New kind of cold front makes local arenas more energy-efficient

— image credit:

They are calling it a polar vortex.

REALice is a new technology tested at the Kerry Park and Cowichan arenas that officials say will reduce the amount of electricity and gas needed to make ice.

Instead of removing air bubbles from the ice by the conventional method of heating, REALice works by spinning the bubbles out of the water like a whirlpool.

Testing done over an eight-week period in January and February showed the system created ice as fast as strong as conventional methods at an annual savings of $8,000 per arena.

"I was a skeptic at first as it goes against all we are taught as icemakers using cold water only," Island Savings Centre operations co-ordinator Brad Coleman said. "After switching and witnessing results first hand and listening to user comments, I'm now convinced that this technology is the right choice for us."

According to the CVRD, the energy reductions in gas and electrical use is estimated to be 351GJ and 57,000 kWh respectively, with a reduction of 35 tonnes of greenhouse gas emissions.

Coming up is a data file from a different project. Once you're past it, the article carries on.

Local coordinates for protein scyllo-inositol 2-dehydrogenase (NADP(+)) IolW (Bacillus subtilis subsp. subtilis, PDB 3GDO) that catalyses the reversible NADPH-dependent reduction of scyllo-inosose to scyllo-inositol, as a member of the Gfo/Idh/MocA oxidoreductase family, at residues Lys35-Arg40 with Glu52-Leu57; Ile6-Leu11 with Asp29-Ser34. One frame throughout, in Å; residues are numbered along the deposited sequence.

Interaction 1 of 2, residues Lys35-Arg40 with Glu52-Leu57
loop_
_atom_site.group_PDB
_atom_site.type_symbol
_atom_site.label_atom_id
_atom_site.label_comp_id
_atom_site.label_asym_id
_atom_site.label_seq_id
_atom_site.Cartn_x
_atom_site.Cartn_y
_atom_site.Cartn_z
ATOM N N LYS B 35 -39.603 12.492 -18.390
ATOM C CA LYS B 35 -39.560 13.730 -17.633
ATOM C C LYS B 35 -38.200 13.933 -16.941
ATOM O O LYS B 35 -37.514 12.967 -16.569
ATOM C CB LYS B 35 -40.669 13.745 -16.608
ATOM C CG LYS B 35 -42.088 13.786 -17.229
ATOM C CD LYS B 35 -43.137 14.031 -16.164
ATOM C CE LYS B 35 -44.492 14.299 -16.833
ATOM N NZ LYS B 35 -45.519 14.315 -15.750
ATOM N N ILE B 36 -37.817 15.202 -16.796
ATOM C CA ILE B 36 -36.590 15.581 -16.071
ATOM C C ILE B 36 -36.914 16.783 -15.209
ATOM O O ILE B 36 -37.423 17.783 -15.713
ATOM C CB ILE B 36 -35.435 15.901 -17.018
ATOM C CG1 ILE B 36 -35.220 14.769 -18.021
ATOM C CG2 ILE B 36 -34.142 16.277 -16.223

The pilot project was funded by Fortis B.C.

We encourage an open exchange of ideas on this story's topic, but we ask you to follow our guidelines for respecting community standards. Personal attacks, inappropriate language, and off-topic comments may be removed, and comment privileges revoked, per our Terms of Use. Please see our FAQ if you have questions or concerns about using Facebook to comment.

You might like ...

Virk shuffled to new job after Kwantlen flap
Coroner confirms body that of missing senior
NDP blasts lottery corporation spending
Charges laid in fatal hit-and-run
Police tackle, apprehend man in Campbell River
Having fun at Hilton Centre
Deep Bay Marine Station — whale bones sold out
Just call TVs Mr. D, Mr. Lucky
Sexual assault trial underway

Community Events, December 2014

Add an Event

Read the latest eEdition

Browse the print edition page by page, including stories and ads.

Dec 19 edition online now. Browse the archives.